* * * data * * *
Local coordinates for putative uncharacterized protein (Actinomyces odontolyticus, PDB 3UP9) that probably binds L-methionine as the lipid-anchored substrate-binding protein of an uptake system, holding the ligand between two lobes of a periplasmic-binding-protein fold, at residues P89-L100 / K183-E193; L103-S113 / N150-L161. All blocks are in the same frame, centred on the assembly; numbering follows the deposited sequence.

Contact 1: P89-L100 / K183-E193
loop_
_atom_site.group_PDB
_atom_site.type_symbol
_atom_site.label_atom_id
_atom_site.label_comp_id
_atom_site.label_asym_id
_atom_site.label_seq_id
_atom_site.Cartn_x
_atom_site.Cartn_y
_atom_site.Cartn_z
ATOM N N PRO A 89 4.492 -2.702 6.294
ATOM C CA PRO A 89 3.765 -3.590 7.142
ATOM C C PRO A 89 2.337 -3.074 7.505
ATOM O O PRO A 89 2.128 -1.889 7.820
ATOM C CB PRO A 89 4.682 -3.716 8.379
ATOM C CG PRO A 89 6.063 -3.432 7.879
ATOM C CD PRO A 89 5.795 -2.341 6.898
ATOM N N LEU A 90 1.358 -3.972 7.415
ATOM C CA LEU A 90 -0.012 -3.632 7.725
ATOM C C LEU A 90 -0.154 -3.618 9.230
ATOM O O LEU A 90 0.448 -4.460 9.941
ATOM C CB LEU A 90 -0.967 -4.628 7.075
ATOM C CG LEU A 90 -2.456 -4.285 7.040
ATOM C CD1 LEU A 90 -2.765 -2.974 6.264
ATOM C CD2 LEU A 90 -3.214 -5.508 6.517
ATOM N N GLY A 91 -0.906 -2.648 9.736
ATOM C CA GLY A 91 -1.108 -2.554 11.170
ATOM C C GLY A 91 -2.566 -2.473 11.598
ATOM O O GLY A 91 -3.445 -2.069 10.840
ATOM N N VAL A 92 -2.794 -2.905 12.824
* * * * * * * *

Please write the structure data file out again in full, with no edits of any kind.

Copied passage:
Local coordinates for putative uncharacterized protein (Actinomyces odontolyticus, PDB 3UP9) that probably binds L-methionine as the lipid-anchored substrate-binding protein of an uptake system, holding the ligand between two lobes of a periplasmic-binding-protein fold, at residues P89-L100 / K183-E193; L103-S113 / N150-L161. All blocks are in the same frame, centred on the assembly; numbering follows the deposited sequence.

Contact 1: P89-L100 / K183-E193
loop_
_atom_site.group_PDB
_atom_site.type_symbol
_atom_site.label_atom_id
_atom_site.label_comp_id
_atom_site.label_asym_id
_atom_site.label_seq_id
_atom_site.Cartn_x
_atom_site.Cartn_y
_atom_site.Cartn_z
ATOM N N PRO A 89 4.492 -2.702 6.294
ATOM C CA PRO A 89 3.765 -3.590 7.142
ATOM C C PRO A 89 2.337 -3.074 7.505
ATOM O O PRO A 89 2.128 -1.889 7.820
ATOM C CB PRO A 89 4.682 -3.716 8.379
ATOM C CG PRO A 89 6.063 -3.432 7.879
ATOM C CD PRO A 89 5.795 -2.341 6.898
ATOM N N LEU A 90 1.358 -3.972 7.415
ATOM C CA LEU A 90 -0.012 -3.632 7.725
ATOM C C LEU A 90 -0.154 -3.618 9.230
ATOM O O LEU A 90 0.448 -4.460 9.941
ATOM C CB LEU A 90 -0.967 -4.628 7.075
ATOM C CG LEU A 90 -2.456 -4.285 7.040
ATOM C CD1 LEU A 90 -2.765 -2.974 6.264
ATOM C CD2 LEU A 90 -3.214 -5.508 6.517
ATOM N N GLY A 91 -0.906 -2.648 9.736
ATOM C CA GLY A 91 -1.108 -2.554 11.170
ATOM C C GLY A 91 -2.566 -2.473 11.598
ATOM O O GLY A 91 -3.445 -2.069 10.840
ATOM N N VAL A 92 -2.794 -2.905 12.824